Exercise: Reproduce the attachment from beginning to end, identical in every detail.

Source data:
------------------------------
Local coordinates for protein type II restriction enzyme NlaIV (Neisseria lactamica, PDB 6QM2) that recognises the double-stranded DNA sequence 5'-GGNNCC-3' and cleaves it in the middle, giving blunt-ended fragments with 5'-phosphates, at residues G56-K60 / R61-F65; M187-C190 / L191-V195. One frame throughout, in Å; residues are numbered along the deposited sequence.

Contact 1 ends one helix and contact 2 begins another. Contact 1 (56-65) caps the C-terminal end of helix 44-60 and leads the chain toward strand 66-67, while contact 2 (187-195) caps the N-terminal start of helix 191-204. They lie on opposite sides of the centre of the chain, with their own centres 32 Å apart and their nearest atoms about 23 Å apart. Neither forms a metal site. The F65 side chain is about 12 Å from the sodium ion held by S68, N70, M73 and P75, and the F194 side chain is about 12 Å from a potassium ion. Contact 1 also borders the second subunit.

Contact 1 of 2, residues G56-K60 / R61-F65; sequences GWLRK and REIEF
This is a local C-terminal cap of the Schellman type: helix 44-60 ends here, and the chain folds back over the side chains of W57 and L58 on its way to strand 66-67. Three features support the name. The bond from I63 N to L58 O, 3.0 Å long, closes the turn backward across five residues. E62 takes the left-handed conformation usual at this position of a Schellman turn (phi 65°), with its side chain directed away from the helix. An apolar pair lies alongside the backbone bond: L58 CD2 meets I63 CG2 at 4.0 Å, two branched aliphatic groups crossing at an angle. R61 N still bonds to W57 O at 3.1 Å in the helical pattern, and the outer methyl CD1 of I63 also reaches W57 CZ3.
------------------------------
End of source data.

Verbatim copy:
Local coordinates for protein type II restriction enzyme NlaIV (Neisseria lactamica, PDB 6QM2) that recognises the double-stranded DNA sequence 5'-GGNNCC-3' and cleaves it in the middle, giving blunt-ended fragments with 5'-phosphates, at residues G56-K60 / R61-F65; M187-C190 / L191-V195. One frame throughout, in Å; residues are numbered along the deposited sequence.

Contact 1 ends one helix and contact 2 begins another. Contact 1 (56-65) caps the C-terminal end of helix 44-60 and leads the chain toward strand 66-67, while contact 2 (187-195) caps the N-terminal start of helix 191-204. They lie on opposite sides of the centre of the chain, with their own centres 32 Å apart and their nearest atoms about 23 Å apart. Neither forms a metal site. The F65 side chain is about 12 Å from the sodium ion held by S68, N70, M73 and P75, and the F194 side chain is about 12 Å from a potassium ion. Contact 1 also borders the second subunit.

Contact 1 of 2, residues G56-K60 / R61-F65; sequences GWLRK and REIEF
This is a local C-terminal cap of the Schellman type: helix 44-60 ends here, and the chain folds back over the side chains of W57 and L58 on its way to strand 66-67. Three features support the name. The bond from I63 N to L58 O, 3.0 Å long, closes the turn backward across five residues. E62 takes the left-handed conformation usual at this position of a Schellman turn (phi 65°), with its side chain directed away from the helix. An apolar pair lies alongside the backbone bond: L58 CD2 meets I63 CG2 at 4.0 Å, two branched aliphatic groups crossing at an angle. R61 N still bonds to W57 O at 3.1 Å in the helical pattern, and the outer methyl CD1 of I63 also reaches W57 CZ3.